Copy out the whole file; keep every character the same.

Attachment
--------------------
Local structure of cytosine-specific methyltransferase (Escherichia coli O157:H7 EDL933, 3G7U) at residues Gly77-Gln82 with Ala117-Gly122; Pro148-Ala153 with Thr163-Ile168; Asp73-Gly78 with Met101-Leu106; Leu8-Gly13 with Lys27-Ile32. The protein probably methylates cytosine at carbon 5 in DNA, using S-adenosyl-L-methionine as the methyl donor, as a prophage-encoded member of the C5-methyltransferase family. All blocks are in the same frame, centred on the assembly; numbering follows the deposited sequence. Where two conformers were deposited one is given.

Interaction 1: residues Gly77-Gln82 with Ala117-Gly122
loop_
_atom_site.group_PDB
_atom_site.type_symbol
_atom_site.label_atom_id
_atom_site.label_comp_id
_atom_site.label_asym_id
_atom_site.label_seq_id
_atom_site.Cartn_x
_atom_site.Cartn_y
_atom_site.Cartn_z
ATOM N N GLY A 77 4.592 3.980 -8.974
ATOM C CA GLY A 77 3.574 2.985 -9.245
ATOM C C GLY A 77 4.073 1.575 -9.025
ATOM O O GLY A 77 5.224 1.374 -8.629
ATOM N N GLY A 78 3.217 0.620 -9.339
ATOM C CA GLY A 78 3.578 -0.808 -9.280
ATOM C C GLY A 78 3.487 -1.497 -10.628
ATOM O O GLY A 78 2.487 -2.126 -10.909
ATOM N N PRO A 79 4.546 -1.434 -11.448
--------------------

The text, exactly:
Local structure of cytosine-specific methyltransferase (Escherichia coli O157:H7 EDL933, 3G7U) at residues Gly77-Gln82 with Ala117-Gly122; Pro148-Ala153 with Thr163-Ile168; Asp73-Gly78 with Met101-Leu106; Leu8-Gly13 with Lys27-Ile32. The protein probably methylates cytosine at carbon 5 in DNA, using S-adenosyl-L-methionine as the methyl donor, as a prophage-encoded member of the C5-methyltransferase family. All blocks are in the same frame, centred on the assembly; numbering follows the deposited sequence. Where two conformers were deposited one is given.

Interaction 1: residues Gly77-Gln82 with Ala117-Gly122
loop_
_atom_site.group_PDB
_atom_site.type_symbol
_atom_site.label_atom_id
_atom_site.label_comp_id
_atom_site.label_asym_id
_atom_site.label_seq_id
_atom_site.Cartn_x
_atom_site.Cartn_y
_atom_site.Cartn_z
ATOM N N GLY A 77 4.592 3.980 -8.974
ATOM C CA GLY A 77 3.574 2.985 -9.245
ATOM C C GLY A 77 4.073 1.575 -9.025
ATOM O O GLY A 77 5.224 1.374 -8.629
ATOM N N GLY A 78 3.217 0.620 -9.339
ATOM C CA GLY A 78 3.578 -0.808 -9.280
ATOM C C GLY A 78 3.487 -1.497 -10.628
ATOM O O GLY A 78 2.487 -2.126 -10.909
ATOM N N PRO A 79 4.546 -1.434 -11.448